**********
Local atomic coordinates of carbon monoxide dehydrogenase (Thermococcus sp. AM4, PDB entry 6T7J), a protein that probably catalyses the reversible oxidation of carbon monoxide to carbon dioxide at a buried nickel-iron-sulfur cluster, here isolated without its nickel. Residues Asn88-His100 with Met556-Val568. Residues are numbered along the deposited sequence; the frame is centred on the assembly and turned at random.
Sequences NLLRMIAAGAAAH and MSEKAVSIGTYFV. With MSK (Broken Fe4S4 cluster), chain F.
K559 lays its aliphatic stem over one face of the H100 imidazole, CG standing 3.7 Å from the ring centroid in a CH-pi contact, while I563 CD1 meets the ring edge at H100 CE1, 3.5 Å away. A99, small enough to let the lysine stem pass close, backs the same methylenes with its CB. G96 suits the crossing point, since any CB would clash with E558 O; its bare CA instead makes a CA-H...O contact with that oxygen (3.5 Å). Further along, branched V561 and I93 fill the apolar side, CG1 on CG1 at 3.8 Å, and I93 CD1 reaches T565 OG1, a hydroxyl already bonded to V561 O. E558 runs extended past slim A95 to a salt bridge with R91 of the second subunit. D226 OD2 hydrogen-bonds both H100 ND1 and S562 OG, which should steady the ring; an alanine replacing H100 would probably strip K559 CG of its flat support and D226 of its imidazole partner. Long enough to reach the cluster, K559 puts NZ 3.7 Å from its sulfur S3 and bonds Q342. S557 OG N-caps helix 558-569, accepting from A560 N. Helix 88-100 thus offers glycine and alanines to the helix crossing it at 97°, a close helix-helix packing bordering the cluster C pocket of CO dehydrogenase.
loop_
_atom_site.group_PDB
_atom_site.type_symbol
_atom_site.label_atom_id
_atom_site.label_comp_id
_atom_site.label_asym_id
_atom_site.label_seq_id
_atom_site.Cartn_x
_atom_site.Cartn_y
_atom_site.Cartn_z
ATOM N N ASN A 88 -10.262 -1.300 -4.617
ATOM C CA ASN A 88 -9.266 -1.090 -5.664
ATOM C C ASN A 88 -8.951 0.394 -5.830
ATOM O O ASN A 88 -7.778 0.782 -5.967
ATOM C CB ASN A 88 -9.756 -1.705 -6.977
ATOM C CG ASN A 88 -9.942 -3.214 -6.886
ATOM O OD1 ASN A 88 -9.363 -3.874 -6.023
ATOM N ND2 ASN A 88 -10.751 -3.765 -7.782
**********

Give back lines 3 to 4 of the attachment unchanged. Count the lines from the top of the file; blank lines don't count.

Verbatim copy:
K559 lays its aliphatic stem over one face of the H100 imidazole, CG standing 3.7 Å from the ring centroid in a CH-pi contact, while I563 CD1 meets the ring edge at H100 CE1, 3.5 Å away. A99, small enough to let the lysine stem pass close, backs the same methylenes with its CB. G96 suits the crossing point, since any CB would clash with E558 O; its bare CA instead makes a CA-H...O contact with that oxygen (3.5 Å). Further along, branched V561 and I93 fill the apolar side, CG1 on CG1 at 3.8 Å, and I93 CD1 reaches T565 OG1, a hydroxyl already bonded to V561 O. E558 runs extended past slim A95 to a salt bridge with R91 of the second subunit. D226 OD2 hydrogen-bonds both H100 ND1 and S562 OG, which should steady the ring; an alanine replacing H100 would probably strip K559 CG of its flat support and D226 of its imidazole partner. Long enough to reach the cluster, K559 puts NZ 3.7 Å from its sulfur S3 and bonds Q342. S557 OG N-caps helix 558-569, accepting from A560 N. Helix 88-100 thus offers glycine and alanines to the helix crossing it at 97°, a close helix-helix packing bordering the cluster C pocket of CO dehydrogenase.
loop_